Spicy Tuna Salmonella Infections: Nakaochi Recalls Tuna Scrape


California tuna products manufacturer, Moon Marine USA Corp., voluntarily recalls “Nakaochi Scrape” — the frozen raw yellowfin tuna product linked to the ongoing multistate outbreak of Salmonella Bareilly infections.

A yellowfin tuna product used to make the Japanese dishes sushi and sashimi sold at restaurants and grocery stores across the United States has been linked to an ongoing outbreak of salmonella that has so far caused more than 100 people in 20 states and the District of Columbia to fall ill, the federal government warns.

On April 13, the Food and Drug Administration said that 116 illnesses have been reported so far from 19 states, including 12 people who have been hospitalized. No deaths have been reported. Many of the Americans who became ill reported eating raw tuna in sushi as “spicy tuna.”

“We have traced the illness back to certain lots of tuna scrape from Moon Marine,” the FDA’s Curtis Allen tells The Chicago Tribune. “There could still be some out there, but we hope it won’t be out there for long.”

The California-based Moon Marine USA Corp. (MMI) of Cupertino, California is voluntarily recalling 58,828 pounds of frozen raw yellowfin tuna labeled as Nakaochi Scrape AA or AAA when it was sold to grocery stores and restaurants. The tuna is scraped off the fish bones and looks like a ground product. While it isn’t sold directly to individual consumers, it is often used by restaurants and grocery stores to make sushi, sashimi, ceviche and similar dishes.







The problem is that, while MMI clearly stamped its name and Nakaochi Scrape AA or AAA on boxes of the product sold to distributors, the boxes contain several vacuum-wrapped packages with no further labeling. This means that the boxes may have been broken into smaller lots for further sale — and end retailers or restaurants may not be able to identify that their tuna comes from the implicated lots.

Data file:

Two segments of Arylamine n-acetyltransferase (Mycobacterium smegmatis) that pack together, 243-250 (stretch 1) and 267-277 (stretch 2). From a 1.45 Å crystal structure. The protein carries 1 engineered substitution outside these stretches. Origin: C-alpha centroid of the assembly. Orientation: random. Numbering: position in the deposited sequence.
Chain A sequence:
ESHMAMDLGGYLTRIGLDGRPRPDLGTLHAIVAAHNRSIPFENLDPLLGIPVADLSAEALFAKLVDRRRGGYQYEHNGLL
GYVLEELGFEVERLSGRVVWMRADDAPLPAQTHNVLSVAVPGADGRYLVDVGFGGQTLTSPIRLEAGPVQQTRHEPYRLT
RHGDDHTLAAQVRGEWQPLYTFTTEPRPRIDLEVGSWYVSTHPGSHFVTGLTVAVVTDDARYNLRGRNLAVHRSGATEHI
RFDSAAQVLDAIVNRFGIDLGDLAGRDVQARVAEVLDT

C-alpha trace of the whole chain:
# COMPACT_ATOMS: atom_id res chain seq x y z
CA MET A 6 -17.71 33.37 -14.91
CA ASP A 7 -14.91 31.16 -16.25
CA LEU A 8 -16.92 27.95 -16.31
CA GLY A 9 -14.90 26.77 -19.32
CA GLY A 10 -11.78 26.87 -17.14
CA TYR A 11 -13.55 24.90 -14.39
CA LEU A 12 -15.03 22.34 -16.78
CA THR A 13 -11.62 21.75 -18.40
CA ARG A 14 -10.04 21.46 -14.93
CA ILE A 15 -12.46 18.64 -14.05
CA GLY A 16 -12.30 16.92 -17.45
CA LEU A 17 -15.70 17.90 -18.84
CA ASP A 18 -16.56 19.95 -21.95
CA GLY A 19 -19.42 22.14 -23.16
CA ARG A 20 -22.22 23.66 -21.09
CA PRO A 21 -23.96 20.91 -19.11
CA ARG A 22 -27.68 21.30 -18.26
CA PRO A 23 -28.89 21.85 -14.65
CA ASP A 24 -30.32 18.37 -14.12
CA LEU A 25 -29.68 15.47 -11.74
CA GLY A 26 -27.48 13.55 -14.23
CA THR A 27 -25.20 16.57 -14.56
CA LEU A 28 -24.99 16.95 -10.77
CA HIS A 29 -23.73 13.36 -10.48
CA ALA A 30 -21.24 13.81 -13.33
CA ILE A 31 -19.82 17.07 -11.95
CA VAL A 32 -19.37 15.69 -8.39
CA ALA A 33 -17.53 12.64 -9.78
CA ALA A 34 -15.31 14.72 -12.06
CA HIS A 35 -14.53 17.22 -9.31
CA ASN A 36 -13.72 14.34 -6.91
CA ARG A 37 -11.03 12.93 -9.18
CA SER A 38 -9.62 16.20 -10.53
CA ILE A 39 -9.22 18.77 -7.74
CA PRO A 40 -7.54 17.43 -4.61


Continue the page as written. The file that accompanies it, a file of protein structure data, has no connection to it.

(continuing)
As the product may not be accompanied by lot numbers or labeling information, the FDA is thus advising product sellers — including distributors and restaurants — to consult with their suppliers to determine whether the Nakaochi Scrape AA or AAA in their possession originated from Moon Marine USA Corporation (also known as MMI).

But in a webpage on its site, the FDA assures the public that it is working with the Centers for Disease Control and Prevention (CDC) and state and local partners to investigate the ongoing outbreak. It also says it is coordinating closely with MMI to identify the implicated lots and help take it off shelves. The CDC has also made a similar assurance on its website.

Surprisingly, while the company implicated in the food poisoning outbreak is based in the West Coast, all the cases so far reported occurred in states on the east and central of the country, spreading from the northeast to the southeast, to the Midwest and to as far southwest as Texas. The states that have reported outbreaks are: Alabama (2 cases), Arkansas (1), Connecticut (5), District of Columbia (2), Florida (1), Georgia (5), Illinois (10), Louisiana (2), Maryland (11), Massachusetts (8), Mississippi (1), Missouri (2), New Jersey (7), New York (24), North Carolina (2), Pennsylvania (5), Rhode Island (5), South Carolina (3), Texas (3), Virginia (5), and Wisconsin (12).

Salmonella
Salmonella — actually the name of a group of bacteria — is one of the most common causes of food poisoning in the U.S. While it can cause people to fall ill for four to seven, in most cases, people get better without treatment. But in older adults, infants, and persons with chronic diseases, Salmonella can cause more serious illness. Typically, salmonella is killed by cooking and pasteurization — which is why most foods are safe.